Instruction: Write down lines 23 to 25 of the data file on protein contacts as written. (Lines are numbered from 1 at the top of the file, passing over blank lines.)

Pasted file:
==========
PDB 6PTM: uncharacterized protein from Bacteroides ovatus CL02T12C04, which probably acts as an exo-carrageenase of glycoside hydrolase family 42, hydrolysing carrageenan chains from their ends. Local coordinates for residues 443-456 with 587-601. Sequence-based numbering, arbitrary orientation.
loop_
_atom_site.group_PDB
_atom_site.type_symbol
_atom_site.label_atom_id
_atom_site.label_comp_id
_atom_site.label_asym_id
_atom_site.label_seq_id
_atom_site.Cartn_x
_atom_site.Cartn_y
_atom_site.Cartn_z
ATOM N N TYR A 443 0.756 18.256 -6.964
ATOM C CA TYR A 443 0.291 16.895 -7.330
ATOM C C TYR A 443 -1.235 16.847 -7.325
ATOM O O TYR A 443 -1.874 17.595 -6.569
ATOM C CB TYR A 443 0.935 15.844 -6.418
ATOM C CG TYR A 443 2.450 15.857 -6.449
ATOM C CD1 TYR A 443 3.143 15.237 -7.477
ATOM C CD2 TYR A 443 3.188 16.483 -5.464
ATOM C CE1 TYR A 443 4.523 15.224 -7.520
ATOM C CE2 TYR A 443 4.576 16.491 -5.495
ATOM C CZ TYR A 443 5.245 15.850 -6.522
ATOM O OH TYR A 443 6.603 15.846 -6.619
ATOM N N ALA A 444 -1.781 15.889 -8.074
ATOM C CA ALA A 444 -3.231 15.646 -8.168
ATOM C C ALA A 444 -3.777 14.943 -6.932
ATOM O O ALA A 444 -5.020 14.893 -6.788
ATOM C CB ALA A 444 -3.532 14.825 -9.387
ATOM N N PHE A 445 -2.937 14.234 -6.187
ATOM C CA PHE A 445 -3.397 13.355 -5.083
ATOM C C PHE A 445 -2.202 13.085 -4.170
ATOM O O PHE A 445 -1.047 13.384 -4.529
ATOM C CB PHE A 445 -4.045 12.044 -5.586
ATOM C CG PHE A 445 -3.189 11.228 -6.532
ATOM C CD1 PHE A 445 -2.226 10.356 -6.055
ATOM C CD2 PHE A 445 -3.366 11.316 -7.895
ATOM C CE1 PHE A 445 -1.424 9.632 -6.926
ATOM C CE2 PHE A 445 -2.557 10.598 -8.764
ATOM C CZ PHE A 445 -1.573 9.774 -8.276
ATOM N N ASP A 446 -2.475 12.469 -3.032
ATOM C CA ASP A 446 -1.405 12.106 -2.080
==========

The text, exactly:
ATOM O OH TYR A 443 6.603 15.846 -6.619
ATOM N N ALA A 444 -1.781 15.889 -8.074
ATOM C CA ALA A 444 -3.231 15.646 -8.168